by Ross Sharp

Three weeks ago, I receive a phone call from my father, and he tells me, “Your mother has cancer, she has to go in for an operation in four to six weeks.”


“She has cancer. Liver cancer”, he says, wheezing and gasping down the line. Turns out it was kidney cancer, but he’s 84 years old and unable to care for himself, and he gets a little confused, if you know what I mean.

“Shit”, I say.

A couple days later, he phones again and he tells me, “She’s going in next Thursday. They had a cancellation.”

“Okay. I’ll be down on Wednesday”, and so I was. Booked a flight to Sydney, rented a car, and took her to hospital on Thursday morning at 10.00am, the time we were told to be there, even though she wasn’t admitted to prep ’til 2.00pm.

Four hours, just sitting around.

That’s your public health system, right there.

Some may think that would be cause enough for complaint.

It’s a public health system. It’s free.

Complaint? Blow it out your arse.

Hell, it’s not as if the four hour wait to go in would see the cancer metastasize into her brain.

She came out of the theatre at 8.00pm, doped to the hilt on morphine and looking like white death on a stretcher.

I watched these people, these nurses and interns, cleaners and trolley pushers, doctors, all manner of people, God only knows what most of them do, as they went about their business during the four days she was in the hospital, in a mixed ward of four (two men, two women), and each and every one of them knew exactly what they were doing, why they were doing it, and they did it brilliantly.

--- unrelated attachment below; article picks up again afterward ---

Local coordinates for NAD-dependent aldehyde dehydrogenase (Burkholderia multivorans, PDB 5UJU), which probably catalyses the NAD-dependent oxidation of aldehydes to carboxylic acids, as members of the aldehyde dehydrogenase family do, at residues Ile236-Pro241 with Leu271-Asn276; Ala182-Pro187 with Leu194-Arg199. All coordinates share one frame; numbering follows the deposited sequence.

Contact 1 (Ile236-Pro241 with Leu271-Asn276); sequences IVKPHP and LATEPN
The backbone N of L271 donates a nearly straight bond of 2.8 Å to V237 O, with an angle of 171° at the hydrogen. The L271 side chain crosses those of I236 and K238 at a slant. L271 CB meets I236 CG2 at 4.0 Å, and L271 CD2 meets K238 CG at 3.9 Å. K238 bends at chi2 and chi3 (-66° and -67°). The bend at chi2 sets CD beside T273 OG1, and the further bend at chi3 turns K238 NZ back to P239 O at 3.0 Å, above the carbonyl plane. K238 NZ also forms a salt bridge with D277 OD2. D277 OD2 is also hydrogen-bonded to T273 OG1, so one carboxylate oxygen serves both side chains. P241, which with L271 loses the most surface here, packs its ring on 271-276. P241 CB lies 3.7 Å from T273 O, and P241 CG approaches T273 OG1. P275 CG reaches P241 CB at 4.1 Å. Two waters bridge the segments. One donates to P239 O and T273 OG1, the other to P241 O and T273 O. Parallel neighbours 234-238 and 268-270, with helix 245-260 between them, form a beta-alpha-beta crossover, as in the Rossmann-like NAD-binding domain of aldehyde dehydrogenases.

These are our public servants.

They are not our public slaves, or serfs.

They are not, as our politicians often infer, disposable, weedy, sunken chested little dweebs, clad in short-sleeved, white polyester shirts with four pens in the top pocket, wearing a visor, and beavering away under green lamps on a foot-high pile of papers and forms, like the Jonathon Pryce character from Terry Gilliam’s “Brazil”.

A couple weeks ago, on Linda Mottram’s morning show on ABC702, the topic of a teachers’ strike came up.

I understand the primary reason these teachers decided to take strike action was this  (my emphases) …

“Children with special needs in NSW public schools are losing specialist support and classroom teachers are needing to fill the gap according to the NSW Teachers Federation. The Federation says that changes to the system of supporting special needs students is about saving money. Specialist support staff have been removed and classroom teachers are expected to train in those specialist areas and support those students in class as well as delivering general classroom education.”

“Saving money”.

Such a noble pursuit.

If we’re going to start ripping money from services for the intellectually and physically handicapped, why not just revert to practices of ye olden times, and shove them all in asylums.

That way, they soil ‘emselves or get rowdy, we can just hose ‘em down and give ‘em all a thrashing ‘til they quieten down some.

A couple people rang in to Mottram’s program to discuss the matter of this strike, this one day strike, and common among them was how terribly “inconvenienced” (yes, that was the word used) they would be by this day of tumultuous industrial action. Why, they would have to rearrange their whole day just to cope with the upset, maybe miss out on that extra twenty minutes at the gym, skip the afternoon latte, or a beer with the boys after work in order to accommodate the not-so-special needs of their own overindulged offspring, like pay them some fucking attention for a time instead of fobbing them off on the poor bastards who are paid two-fifths of fuck-all to deal with the brats five days a week for twelve fucking years.